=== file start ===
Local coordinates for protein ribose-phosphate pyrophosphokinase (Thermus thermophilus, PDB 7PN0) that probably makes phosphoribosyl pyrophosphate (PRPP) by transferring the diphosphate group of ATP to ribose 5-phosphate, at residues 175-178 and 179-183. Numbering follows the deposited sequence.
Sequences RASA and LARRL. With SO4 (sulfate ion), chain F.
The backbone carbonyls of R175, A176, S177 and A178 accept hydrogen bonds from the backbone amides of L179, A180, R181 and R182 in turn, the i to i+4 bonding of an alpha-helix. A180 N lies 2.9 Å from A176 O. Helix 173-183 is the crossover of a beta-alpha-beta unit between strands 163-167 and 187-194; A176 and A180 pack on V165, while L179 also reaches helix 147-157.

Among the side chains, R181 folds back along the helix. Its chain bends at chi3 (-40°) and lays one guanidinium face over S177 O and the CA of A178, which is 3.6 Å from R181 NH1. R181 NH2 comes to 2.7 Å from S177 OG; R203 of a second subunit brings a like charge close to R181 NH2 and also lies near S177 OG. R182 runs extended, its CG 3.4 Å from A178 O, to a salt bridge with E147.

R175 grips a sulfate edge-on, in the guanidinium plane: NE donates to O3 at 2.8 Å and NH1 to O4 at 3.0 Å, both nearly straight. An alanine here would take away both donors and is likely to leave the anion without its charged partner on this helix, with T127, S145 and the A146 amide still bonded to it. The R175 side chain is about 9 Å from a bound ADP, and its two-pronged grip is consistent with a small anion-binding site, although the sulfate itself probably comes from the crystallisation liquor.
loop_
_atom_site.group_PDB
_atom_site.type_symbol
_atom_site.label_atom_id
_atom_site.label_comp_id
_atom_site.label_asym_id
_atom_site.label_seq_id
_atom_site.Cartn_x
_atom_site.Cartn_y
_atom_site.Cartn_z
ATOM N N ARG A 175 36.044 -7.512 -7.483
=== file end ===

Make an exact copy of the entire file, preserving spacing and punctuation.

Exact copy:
Local coordinates for protein ribose-phosphate pyrophosphokinase (Thermus thermophilus, PDB 7PN0) that probably makes phosphoribosyl pyrophosphate (PRPP) by transferring the diphosphate group of ATP to ribose 5-phosphate, at residues 175-178 and 179-183. Numbering follows the deposited sequence.
Sequences RASA and LARRL. With SO4 (sulfate ion), chain F.
The backbone carbonyls of R175, A176, S177 and A178 accept hydrogen bonds from the backbone amides of L179, A180, R181 and R182 in turn, the i to i+4 bonding of an alpha-helix. A180 N lies 2.9 Å from A176 O. Helix 173-183 is the crossover of a beta-alpha-beta unit between strands 163-167 and 187-194; A176 and A180 pack on V165, while L179 also reaches helix 147-157.

Among the side chains, R181 folds back along the helix. Its chain bends at chi3 (-40°) and lays one guanidinium face over S177 O and the CA of A178, which is 3.6 Å from R181 NH1. R181 NH2 comes to 2.7 Å from S177 OG; R203 of a second subunit brings a like charge close to R181 NH2 and also lies near S177 OG. R182 runs extended, its CG 3.4 Å from A178 O, to a salt bridge with E147.

R175 grips a sulfate edge-on, in the guanidinium plane: NE donates to O3 at 2.8 Å and NH1 to O4 at 3.0 Å, both nearly straight. An alanine here would take away both donors and is likely to leave the anion without its charged partner on this helix, with T127, S145 and the A146 amide still bonded to it. The R175 side chain is about 9 Å from a bound ADP, and its two-pronged grip is consistent with a small anion-binding site, although the sulfate itself probably comes from the crystallisation liquor.
loop_
_atom_site.group_PDB
_atom_site.type_symbol
_atom_site.label_atom_id
_atom_site.label_comp_id
_atom_site.label_asym_id
_atom_site.label_seq_id
_atom_site.Cartn_x
_atom_site.Cartn_y
_atom_site.Cartn_z
ATOM N N ARG A 175 36.044 -7.512 -7.483